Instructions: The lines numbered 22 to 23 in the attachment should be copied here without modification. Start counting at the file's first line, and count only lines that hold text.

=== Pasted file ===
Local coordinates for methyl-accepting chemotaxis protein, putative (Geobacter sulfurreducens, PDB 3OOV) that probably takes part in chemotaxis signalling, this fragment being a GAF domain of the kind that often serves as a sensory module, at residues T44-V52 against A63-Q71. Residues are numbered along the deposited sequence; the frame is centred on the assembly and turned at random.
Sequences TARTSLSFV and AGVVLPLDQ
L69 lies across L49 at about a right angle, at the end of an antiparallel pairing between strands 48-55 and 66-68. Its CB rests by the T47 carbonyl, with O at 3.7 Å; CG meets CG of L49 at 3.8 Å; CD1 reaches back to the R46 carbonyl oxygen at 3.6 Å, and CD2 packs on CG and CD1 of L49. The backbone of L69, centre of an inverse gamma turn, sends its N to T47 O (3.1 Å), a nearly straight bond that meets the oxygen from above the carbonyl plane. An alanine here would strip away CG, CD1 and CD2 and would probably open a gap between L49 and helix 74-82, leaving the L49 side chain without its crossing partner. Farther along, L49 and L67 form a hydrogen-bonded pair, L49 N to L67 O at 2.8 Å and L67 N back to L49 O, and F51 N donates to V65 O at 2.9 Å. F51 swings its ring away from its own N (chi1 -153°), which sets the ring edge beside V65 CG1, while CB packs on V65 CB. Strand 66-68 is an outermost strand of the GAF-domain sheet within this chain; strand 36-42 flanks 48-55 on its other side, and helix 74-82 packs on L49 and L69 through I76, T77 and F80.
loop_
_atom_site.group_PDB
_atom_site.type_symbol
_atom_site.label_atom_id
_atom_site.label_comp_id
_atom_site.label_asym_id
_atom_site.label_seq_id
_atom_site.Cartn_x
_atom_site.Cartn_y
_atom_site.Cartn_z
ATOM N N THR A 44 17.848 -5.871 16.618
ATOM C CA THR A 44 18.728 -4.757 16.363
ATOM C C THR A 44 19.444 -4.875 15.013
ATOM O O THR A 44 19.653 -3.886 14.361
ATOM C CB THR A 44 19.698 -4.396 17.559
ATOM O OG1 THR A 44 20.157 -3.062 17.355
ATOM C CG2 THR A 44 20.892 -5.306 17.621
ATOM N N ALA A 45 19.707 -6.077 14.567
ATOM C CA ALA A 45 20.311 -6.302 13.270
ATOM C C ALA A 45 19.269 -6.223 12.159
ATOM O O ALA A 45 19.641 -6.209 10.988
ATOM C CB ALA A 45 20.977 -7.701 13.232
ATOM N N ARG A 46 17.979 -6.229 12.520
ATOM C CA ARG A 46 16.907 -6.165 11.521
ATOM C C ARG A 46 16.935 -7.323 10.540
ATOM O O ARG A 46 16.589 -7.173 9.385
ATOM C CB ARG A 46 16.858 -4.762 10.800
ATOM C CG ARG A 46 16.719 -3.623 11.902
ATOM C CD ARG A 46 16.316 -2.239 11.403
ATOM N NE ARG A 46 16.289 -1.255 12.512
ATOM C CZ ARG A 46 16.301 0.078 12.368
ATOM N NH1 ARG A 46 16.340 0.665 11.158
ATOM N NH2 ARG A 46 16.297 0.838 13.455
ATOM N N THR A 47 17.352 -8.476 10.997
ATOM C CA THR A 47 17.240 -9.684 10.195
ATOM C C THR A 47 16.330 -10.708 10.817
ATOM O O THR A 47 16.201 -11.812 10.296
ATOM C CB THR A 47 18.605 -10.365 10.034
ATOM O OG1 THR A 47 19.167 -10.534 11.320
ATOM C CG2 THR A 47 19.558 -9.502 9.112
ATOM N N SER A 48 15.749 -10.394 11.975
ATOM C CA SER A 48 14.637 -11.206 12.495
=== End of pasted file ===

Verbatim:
ATOM C CA ALA A 45 20.311 -6.302 13.270
ATOM C C ALA A 45 19.269 -6.223 12.159